KISSIMMEE, Fla. -- Maybe the bright lights of Osceola County Stadium, facing his former team and a one-run lead in the ninth inning, was all Astros reliever Ken Giles needed to turn in the kind of effort everyone, including manager A.J. Hinch, had been waiting to see.Giles, called upon to
KISSIMMEE, Fla. -- Maybe the bright lights of Osceola County Stadium, facing his former team and a one-run lead in the ninth inning, was all Astros reliever Ken Giles needed to turn in the kind of effort everyone, including manager A.J. Hinch, had been waiting to see.
Giles, called upon to protect a one-run lead in the ninth Wednesday night against the Phillies, worked his first 1-2-3 inning of the spring, striking out a pair of batters to get his first save. After allowing at least one baserunner in his first five spring outings, his clean line in the Astros' 2-1 win was the stuff of a closer-in-waiting.
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"It's the best he's thrown this spring, so it's nice to see him put it all together," said Hinch, who has yet to anoint Giles as the closer. "You know, obviously, in the eighth or ninth inning he was going to throw, but the stuff out of his hand was really, really good, had good feel for his slider. Velocity is trending in the right direction, so it's a pretty impressive night."
Giles said getting the ball to close out a night game provided more of a comfort zone than pitching in the middle innings of a routine afternoon spring game.
"Night games are a little bit better because that's what we're built to do, play at night," he said. "Overall, the body feels great, pitches felt good, threw some really good sliders up there, and I'm very satisfied about it."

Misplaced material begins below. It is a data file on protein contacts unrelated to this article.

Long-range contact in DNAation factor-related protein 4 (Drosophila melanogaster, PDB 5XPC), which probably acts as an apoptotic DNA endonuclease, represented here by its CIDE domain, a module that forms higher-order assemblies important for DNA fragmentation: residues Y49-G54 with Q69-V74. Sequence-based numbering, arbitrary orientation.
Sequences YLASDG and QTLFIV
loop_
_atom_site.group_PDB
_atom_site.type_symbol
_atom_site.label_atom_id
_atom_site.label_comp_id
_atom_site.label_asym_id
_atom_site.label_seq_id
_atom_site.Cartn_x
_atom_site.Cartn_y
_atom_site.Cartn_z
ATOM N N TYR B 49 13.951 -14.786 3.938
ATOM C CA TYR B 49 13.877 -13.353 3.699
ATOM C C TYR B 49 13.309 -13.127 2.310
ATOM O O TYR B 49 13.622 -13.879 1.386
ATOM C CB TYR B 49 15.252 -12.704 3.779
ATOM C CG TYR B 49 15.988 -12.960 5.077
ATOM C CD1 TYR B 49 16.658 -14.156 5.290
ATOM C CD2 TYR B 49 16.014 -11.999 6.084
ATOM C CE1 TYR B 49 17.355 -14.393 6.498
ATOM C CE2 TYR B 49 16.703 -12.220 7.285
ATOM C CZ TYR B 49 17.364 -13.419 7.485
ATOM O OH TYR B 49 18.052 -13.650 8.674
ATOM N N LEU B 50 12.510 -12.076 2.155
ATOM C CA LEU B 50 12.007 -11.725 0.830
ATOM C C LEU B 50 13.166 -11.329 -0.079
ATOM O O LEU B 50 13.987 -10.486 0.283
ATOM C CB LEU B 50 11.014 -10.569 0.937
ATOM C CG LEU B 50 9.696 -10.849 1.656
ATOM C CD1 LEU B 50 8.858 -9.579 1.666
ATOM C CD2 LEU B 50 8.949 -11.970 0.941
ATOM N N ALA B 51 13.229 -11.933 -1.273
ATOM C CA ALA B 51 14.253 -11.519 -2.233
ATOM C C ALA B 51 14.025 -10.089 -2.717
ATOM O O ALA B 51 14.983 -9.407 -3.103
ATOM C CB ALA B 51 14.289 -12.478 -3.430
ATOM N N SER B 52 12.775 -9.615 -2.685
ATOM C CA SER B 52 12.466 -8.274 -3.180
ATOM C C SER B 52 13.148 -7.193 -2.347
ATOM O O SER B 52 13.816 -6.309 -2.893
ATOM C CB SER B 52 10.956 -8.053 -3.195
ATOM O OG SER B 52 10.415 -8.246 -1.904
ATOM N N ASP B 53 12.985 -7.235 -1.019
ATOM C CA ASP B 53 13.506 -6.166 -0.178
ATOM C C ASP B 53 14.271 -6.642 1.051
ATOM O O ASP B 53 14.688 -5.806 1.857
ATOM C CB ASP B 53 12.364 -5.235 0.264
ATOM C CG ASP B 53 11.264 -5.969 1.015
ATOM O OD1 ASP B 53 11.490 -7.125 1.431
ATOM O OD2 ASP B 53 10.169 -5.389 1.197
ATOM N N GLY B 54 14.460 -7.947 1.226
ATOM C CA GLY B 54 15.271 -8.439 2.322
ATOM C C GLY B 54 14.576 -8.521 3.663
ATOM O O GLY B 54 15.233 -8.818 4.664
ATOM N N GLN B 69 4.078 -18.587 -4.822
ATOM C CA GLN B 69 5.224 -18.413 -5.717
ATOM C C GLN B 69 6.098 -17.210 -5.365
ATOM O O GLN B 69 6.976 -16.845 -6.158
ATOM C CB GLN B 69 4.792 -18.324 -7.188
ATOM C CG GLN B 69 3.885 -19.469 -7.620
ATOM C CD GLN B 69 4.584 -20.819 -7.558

Giles called the outing a "great night," and was noticeably more at ease following the game, joking with reporters that it was near his bed time.
"I know what I'm able to do and what I can do to contribute to a team," he said. "It's just being patient with a body and a mindset and your body will catch up with your mind."
Giles wasn't the only hard-thrower who was impressive in the win. James Hoyt struck out two batters and allowed a walk in 1 2/3 scoreless innings, running his spring ERA to 1.08. In 8 1/3 innings in Grapefruit League play, he's struck out 15 batters.
"He was impressive all night," Hinch said. "His secondary pitches are very, very difficult for the hitter, and he backed it up with velocity, and I think this is one of his better nights as well. I mean, he had the walk at the end, and that's not a great way to end his outing, but as I've said before, he's going to help us. I don't know if it's at the beginning of the season or sometime during the season, but he's making things very interesting for himself."
Meanwhile, hard-throwing starter Michael Feliz allowed three walks, a hit and a run in the first inning before sending down 10 batters in a row. A starter by trade, he's vying for the last spot in the bullpen, which would be long relief.
"I thought he tried to be very perfect low in the zone early in the game and it wasn't necessarily a good approach for him," Hinch said. "But he made an adjustment, and it's what you've seen in Michael Feliz now vs. the version a year ago. He adapted very well and got back into his outing, had a nice adjustment."
Feliz said he'd rather be a starter, but admitted that being on the big league roster in any role is the goal.
"I'm happy because I'm feeling really good where I want to be with my stuff," he said. "I want to be there, I want to go with the team and stay there."
Brian McTaggart is a reporter for MLB.com and writes an MLBlog, Tag's Lines. Follow @brianmctaggart on Twitter and listen to his podcast.